off traumatic feelings associated with bad memories, a finding that
could lead to the development of drugs to treat panic disorders.
Scientists from UCI and the University of Muenster in Germany found
that a small brain protein called neuropeptide S is involved in erasing
traumatic responses to adverse memories by working on a tiny group of
neurons inside the amygdala where those memories are stored.
"The exciting part of this study is that we have discovered a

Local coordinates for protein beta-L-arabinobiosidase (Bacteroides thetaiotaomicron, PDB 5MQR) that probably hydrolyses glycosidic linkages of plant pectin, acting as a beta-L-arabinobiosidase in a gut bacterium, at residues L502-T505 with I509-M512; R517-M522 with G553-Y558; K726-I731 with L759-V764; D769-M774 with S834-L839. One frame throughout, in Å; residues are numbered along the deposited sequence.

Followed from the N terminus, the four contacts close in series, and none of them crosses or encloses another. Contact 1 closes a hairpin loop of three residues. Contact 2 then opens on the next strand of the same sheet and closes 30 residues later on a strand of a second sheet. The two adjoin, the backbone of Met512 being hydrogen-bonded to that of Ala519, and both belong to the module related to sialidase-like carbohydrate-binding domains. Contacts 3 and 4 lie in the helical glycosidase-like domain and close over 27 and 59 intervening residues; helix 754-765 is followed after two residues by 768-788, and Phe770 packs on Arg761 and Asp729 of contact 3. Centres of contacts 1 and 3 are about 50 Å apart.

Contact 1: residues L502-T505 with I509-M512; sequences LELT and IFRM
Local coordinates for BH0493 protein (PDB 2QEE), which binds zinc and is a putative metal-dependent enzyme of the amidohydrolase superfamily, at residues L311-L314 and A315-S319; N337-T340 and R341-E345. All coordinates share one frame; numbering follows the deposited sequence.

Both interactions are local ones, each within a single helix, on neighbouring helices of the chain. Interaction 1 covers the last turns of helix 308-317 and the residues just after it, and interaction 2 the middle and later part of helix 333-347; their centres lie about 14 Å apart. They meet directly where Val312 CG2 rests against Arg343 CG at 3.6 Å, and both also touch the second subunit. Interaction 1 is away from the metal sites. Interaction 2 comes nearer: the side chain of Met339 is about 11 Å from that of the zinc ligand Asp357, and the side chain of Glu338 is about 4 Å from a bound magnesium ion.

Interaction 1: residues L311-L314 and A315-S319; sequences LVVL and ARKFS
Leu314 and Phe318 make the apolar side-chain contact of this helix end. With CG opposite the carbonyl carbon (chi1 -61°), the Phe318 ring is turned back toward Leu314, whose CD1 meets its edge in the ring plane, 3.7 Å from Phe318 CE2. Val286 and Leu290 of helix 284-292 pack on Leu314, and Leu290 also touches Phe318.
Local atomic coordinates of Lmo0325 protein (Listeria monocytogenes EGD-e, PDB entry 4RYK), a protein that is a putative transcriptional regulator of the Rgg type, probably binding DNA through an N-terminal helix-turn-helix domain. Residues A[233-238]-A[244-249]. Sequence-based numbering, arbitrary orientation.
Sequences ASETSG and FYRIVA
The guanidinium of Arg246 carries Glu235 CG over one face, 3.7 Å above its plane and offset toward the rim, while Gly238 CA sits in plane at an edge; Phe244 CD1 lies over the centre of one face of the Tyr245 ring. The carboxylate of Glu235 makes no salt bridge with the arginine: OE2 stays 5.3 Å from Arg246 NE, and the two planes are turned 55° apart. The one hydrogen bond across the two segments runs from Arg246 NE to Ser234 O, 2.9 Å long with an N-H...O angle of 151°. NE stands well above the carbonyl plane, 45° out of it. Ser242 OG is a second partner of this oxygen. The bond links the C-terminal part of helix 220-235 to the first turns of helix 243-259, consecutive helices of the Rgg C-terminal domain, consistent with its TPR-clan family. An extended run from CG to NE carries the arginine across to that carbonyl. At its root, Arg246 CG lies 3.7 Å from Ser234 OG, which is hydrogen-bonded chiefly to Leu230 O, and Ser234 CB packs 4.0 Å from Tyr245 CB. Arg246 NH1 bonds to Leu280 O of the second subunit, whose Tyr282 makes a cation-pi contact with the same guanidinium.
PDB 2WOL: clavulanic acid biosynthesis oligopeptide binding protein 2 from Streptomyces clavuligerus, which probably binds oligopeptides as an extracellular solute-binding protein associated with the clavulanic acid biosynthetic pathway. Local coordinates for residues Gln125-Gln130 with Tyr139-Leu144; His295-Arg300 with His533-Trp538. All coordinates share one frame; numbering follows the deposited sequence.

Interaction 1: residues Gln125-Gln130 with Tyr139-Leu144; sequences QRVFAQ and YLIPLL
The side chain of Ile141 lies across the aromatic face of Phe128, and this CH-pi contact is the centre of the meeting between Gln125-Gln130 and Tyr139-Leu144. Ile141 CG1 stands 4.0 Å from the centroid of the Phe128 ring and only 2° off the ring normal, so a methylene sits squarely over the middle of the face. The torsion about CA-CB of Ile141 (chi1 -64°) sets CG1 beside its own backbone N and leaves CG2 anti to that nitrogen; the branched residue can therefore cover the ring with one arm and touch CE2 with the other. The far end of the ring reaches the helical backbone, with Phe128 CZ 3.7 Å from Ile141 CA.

completely new process that regulates the adverse responses to bad
memories," said Rainer Reinscheid, pharmacology and pharmaceutical
sciences associate professor at UCI. "These findings can help the
development of new drugs to treat conditions in which people are
haunted by persistent fears, such as posttraumatic stress disorder or
other panic disorders." The study appears in the July 31 issue of